Bacterial infections

Charlotte A. Roberts, Jane E. Buikstra

Research output: Chapter in Book/Report/Conference proceedingChapter

11 Scopus citations

Abstract

This chapter considers infections that may be observed in archaeological human remains that can be attributed to specific bacteria, rather than a range of organisms (including bacteria) that may have caused bone changes present. Tuberculosis, leprosy and treponemal disease are the key infections that have been identified in (mainly) human skeletal remains, with brucellosis, glanders, actinomycosis and nocardiosis being rarely reported in the published literature, to date. This latter observation in part may be due to a real absence of evidence in the past, but also could be caused by a lack of published and unambiguous diagnostic criteria (e.g. for brucellosis). Considerations of the presence of the plague in the past, including its recognition through ancient DNA analysis concludes the chapter. Throughout the chapter emphasis is placed on recording the characteristics and distribution of bone changes, and dental alterations where appropriate, and considering differential diagnoses.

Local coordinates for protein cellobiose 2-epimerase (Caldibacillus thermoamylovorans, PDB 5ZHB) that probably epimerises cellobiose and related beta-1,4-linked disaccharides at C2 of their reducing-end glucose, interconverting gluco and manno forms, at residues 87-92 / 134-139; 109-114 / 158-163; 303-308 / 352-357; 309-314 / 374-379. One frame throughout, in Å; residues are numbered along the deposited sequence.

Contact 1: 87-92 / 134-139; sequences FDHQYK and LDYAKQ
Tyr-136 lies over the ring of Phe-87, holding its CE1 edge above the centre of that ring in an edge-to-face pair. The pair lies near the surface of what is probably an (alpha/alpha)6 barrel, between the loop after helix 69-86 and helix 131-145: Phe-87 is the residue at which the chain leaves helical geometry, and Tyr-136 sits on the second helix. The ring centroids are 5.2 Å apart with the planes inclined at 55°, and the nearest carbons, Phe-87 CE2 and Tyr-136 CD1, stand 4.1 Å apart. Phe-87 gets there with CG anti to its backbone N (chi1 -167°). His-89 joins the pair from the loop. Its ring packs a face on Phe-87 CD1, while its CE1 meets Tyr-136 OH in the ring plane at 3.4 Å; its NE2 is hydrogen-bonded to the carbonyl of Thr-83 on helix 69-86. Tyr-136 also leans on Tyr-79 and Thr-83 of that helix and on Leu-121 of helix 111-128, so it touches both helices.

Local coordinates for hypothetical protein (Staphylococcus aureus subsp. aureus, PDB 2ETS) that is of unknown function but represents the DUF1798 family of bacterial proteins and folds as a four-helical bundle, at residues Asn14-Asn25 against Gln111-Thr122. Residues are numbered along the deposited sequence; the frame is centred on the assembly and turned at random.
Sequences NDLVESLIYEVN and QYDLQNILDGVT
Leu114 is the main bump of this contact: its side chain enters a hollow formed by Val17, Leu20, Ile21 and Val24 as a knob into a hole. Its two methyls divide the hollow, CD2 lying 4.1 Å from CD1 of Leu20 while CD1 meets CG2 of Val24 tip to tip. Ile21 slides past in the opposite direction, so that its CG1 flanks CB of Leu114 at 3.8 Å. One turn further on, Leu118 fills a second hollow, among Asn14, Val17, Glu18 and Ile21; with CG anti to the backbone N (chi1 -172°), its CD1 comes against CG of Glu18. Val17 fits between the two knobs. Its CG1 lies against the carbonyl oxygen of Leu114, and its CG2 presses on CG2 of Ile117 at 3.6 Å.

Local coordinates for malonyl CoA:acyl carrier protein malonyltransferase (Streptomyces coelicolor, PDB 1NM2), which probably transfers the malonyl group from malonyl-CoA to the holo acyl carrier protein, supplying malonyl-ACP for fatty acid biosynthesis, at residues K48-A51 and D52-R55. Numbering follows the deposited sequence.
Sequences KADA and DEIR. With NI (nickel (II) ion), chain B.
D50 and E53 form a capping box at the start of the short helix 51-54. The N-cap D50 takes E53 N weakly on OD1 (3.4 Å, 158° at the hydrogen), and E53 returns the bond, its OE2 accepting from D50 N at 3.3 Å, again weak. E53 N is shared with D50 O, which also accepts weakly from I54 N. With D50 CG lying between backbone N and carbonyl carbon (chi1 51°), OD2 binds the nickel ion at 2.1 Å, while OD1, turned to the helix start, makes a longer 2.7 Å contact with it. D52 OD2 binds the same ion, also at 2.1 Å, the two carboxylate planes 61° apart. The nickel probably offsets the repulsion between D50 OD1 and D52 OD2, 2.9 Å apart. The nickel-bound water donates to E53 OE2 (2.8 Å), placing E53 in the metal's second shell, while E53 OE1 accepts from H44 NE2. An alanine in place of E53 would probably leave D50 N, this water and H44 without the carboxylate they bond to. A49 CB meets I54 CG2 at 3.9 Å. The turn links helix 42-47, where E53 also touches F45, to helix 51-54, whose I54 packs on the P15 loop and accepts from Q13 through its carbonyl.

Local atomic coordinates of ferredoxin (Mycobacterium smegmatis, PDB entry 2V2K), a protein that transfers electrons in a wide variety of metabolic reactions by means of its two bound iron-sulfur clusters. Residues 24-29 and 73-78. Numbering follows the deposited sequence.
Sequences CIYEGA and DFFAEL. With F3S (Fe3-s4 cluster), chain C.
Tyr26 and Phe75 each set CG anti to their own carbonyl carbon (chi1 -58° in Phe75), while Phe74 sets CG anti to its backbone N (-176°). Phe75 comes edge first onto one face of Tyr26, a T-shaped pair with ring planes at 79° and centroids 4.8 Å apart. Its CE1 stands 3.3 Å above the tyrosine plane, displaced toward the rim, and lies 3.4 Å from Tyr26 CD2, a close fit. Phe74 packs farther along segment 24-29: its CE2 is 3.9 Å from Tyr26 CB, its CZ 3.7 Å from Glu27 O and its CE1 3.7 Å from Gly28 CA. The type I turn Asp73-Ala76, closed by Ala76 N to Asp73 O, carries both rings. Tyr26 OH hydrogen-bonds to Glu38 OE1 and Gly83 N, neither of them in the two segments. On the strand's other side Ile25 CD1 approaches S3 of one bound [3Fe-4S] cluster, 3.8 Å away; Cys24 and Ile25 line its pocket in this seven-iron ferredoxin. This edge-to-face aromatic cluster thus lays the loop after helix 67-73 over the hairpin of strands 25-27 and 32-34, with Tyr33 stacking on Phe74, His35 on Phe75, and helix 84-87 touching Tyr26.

Original languageEnglish (US)
Title of host publicationOrtner's Identification of Pathological Conditions in Human Skeletal Remains
PublisherElsevier
Pages321-349
Number of pages29
ISBN (Electronic)9780128097380
ISBN (Print)9780128099018
DOIs
StatePublished - Jan 1 2019

Keywords

  • Actinomycosis
  • Brucellosis
  • Glanders
  • Leprosy
  • Nocardiosis
  • Plague
  • Treponemal disease
  • Tuberculosis
  • aDNA

ASJC Scopus subject areas

  • Social Sciences(all)

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